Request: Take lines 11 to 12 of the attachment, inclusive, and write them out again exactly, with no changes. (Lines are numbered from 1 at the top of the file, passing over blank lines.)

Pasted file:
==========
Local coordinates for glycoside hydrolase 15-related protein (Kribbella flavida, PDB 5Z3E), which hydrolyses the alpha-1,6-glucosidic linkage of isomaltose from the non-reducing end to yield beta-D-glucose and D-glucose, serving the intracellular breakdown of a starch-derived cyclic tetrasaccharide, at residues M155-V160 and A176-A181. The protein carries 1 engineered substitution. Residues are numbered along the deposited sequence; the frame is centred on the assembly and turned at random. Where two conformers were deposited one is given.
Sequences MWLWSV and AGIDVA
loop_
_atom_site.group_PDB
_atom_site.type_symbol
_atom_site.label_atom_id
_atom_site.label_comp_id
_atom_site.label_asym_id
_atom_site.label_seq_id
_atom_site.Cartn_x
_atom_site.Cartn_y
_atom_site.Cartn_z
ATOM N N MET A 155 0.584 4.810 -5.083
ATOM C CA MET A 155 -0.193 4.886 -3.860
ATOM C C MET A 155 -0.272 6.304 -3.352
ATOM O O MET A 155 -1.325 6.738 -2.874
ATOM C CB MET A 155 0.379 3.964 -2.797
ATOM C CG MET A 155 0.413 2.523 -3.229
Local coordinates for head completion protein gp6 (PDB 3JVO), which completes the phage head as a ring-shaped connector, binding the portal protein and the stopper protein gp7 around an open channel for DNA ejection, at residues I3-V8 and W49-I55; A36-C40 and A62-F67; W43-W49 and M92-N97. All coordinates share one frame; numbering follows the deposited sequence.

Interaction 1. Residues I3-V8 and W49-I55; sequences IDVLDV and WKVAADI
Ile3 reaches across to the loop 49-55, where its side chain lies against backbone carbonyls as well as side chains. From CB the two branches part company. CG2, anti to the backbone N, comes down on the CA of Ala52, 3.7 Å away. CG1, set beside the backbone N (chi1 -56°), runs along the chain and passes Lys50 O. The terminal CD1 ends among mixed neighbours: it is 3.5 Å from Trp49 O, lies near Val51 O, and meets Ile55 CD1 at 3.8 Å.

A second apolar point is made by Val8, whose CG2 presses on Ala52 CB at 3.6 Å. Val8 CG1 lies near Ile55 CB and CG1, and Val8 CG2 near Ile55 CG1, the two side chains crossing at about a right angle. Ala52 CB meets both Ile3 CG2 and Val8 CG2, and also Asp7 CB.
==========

_atom_site.Cartn_y
_atom_site.Cartn_z